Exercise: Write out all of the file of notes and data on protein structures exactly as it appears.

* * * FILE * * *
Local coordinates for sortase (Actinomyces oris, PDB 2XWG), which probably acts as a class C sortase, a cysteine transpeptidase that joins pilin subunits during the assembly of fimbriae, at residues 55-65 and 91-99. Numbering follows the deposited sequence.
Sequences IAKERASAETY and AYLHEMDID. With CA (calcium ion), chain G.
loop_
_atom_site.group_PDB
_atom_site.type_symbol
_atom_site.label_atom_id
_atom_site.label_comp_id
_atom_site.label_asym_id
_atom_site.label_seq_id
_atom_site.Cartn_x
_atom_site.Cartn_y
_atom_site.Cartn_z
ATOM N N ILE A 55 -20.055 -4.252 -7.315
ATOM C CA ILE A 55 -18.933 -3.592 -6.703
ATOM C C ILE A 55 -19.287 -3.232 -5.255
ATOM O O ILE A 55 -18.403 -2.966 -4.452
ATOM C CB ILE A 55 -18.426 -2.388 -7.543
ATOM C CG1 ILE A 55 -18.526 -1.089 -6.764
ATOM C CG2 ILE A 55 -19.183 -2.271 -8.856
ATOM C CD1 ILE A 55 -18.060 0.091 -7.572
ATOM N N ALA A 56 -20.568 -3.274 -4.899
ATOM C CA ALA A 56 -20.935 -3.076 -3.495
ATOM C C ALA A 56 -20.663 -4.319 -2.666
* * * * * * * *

Local coordinates for sortase (Actinomyces oris, PDB 2XWG), which probably acts as a class C sortase, a cysteine transpeptidase that joins pilin subunits during the assembly of fimbriae, at residues 55-65 and 91-99. Numbering follows the deposited sequence.
Sequences IAKERASAETY and AYLHEMDID. With CA (calcium ion), chain G.
loop_
_atom_site.group_PDB
_atom_site.type_symbol
_atom_site.label_atom_id
_atom_site.label_comp_id
_atom_site.label_asym_id
_atom_site.label_seq_id
_atom_site.Cartn_x
_atom_site.Cartn_y
_atom_site.Cartn_z
ATOM N N ILE A 55 -20.055 -4.252 -7.315
ATOM C CA ILE A 55 -18.933 -3.592 -6.703
ATOM C C ILE A 55 -19.287 -3.232 -5.255
ATOM O O ILE A 55 -18.403 -2.966 -4.452
ATOM C CB ILE A 55 -18.426 -2.388 -7.543
ATOM C CG1 ILE A 55 -18.526 -1.089 -6.764
ATOM C CG2 ILE A 55 -19.183 -2.271 -8.856
ATOM C CD1 ILE A 55 -18.060 0.091 -7.572
ATOM N N ALA A 56 -20.568 -3.274 -4.899
ATOM C CA ALA A 56 -20.935 -3.076 -3.495
ATOM C C ALA A 56 -20.663 -4.319 -2.666